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Ensalada de Nopales

April 14, 2011

You might be wondering what these are doing on my kitchen counter. Southwestern decorations for a theme party? Deterrents against hungry neighborhood cats?

Hopefully you saw this coming, but I’m going to eat them.

First, I have to remove the spines. I find this easiest if you start at the top of the pad and slice against the grain. I consider it a victory if I only get pricked once or twice. This is not a time when it’s ok to miss a spot, so I usually give it a good rinse after removing the spines to search for any stowaways.

Nopales are pads from the prickly pear cactus. I imagine that choosing to eat this spiny succulent was born out of necessity, the meal of a desert denizen with very few culinary choices, but they are now a major crop of Mexico. In spite of a 2006 Cactus-moth scare, those of us that live in former-Mexico can find the fresh pads at farmer’s markets and trendier grocery stores, and pickled nopales are even more widely available.

The flavor is a little bit tart, and the texture is a lot like that of its succulent cousin, okra. Also like okra, it has a slimy juice that oozes out as it cooks.

My favorite way to cook nopales, and avoid the slime, is to lightly char them on a grill or under a broiler. The smoke brings out a nice earthy flavor, which lends itself well to quesadillas, tacos or even soups, but it does carry the danger of drying it out.

This roasting method from Rick Bayless produces a more tender and moist nopal, with a decidedly tangy flavor, better for a fresh tomato salad.

I usually gush about how great something smells when its cooking, but the fragrance just coming off of this cutting board was heavenly.

Ensalada de Nopales

Serves 8 at a salsa/accompaniment, 4 as a salad
From Rick Bayless’s Mexican Kitchen

14 oz raw nopales/cactus paddles
2 Tablespoons olive oil, divided
1 large, very ripe round tomato (I used 1 1/2 medium ones)
2-3 fresh serrano chiles, stemmed and finely chopped (Go easy if you can’t handle the heat.)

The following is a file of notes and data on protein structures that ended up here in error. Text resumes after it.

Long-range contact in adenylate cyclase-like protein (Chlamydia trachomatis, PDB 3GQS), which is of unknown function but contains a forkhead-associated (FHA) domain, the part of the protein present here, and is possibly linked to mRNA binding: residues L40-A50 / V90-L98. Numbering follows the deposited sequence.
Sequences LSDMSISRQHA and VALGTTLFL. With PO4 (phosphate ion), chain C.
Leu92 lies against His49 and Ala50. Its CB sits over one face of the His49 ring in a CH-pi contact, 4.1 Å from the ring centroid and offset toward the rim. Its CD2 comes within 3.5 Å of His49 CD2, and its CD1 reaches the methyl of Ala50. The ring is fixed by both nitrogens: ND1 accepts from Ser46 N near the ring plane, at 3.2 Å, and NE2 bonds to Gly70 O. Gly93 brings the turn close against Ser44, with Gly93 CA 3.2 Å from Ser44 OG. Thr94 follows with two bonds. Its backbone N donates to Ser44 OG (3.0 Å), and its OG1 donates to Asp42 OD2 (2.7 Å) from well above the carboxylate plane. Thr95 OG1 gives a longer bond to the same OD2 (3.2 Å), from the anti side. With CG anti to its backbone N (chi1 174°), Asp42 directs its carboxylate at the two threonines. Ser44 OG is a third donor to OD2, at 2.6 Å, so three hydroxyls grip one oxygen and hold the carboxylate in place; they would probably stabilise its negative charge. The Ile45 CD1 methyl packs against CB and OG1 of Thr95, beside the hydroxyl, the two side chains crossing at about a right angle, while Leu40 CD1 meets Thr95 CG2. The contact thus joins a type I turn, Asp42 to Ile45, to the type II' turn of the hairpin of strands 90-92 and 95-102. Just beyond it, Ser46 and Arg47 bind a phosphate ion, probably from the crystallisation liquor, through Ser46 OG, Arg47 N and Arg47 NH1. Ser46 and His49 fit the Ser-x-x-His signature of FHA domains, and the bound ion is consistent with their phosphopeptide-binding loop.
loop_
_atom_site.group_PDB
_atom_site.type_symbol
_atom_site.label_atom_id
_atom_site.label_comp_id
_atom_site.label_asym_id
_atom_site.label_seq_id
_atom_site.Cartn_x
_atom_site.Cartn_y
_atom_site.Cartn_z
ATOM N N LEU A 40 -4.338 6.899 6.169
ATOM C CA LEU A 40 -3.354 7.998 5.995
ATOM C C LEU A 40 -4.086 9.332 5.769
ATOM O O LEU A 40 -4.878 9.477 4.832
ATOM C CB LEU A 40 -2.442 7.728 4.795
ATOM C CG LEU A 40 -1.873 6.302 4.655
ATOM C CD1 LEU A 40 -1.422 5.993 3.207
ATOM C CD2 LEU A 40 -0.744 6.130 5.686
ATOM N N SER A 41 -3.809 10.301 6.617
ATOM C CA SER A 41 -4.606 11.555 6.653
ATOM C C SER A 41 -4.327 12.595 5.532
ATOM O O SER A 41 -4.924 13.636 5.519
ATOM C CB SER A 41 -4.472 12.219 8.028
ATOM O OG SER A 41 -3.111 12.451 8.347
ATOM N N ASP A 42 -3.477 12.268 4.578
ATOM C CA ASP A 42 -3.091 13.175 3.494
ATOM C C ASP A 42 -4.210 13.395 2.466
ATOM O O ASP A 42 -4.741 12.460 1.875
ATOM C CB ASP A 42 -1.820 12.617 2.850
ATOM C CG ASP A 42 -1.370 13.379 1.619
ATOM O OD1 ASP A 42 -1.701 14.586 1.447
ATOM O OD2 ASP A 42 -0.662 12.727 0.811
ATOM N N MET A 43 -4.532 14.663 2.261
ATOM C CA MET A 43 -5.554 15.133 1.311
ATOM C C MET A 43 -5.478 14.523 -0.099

1 garlic clove, minced
3 Tablespoons cilantro, chopped
½ cup white onion, finely diced, rinsed in water and drained
1 teaspoon fresh lime juice
salt to taste
2 Tablespoons finely crumbled queso añejo or dry feta
several radish slices for garnish

1. Preheat oven to 375°F. Making every effort to avoid getting pricked, trim off the prickly edge around each cactus paddle and cut/scrape off the spines on each side.
2. Cut cactus paddles into ¾-inch pieces. Drizzle 1 tablespoon of olive oil on a baking sheet and add the cactus pieces, stirring to coat. Sprinkle with salt and roast for about 20 minutes, stirring occasionally, until cactus is tender and most of the liquid has evaporated. Let cool.
3. Mix together tomatoes, serranos, garlic, cilantro and onion. (This part can be done a  few hours ahead.)
4. Just before serving, mix together tomato salsa, cactus, lime juice and remaining tablespoon of olive oil. Add salt to taste. Garnish with radish slices and cheese.

(It’s a little early for tomatoes, especially in colder climes. For a winter alternative, also from Bayless, combine nopalitos with red onion, cilantro, pickled jalapeños and lime juice.)

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2 Comments leave one →
  1. January 25, 2012 1:22 am

    Roasting really seems the best way to prepare Nopales. Thanks for the recipe.

  2. February 29, 2012 8:20 am

    looks great never cooked this before will find me some

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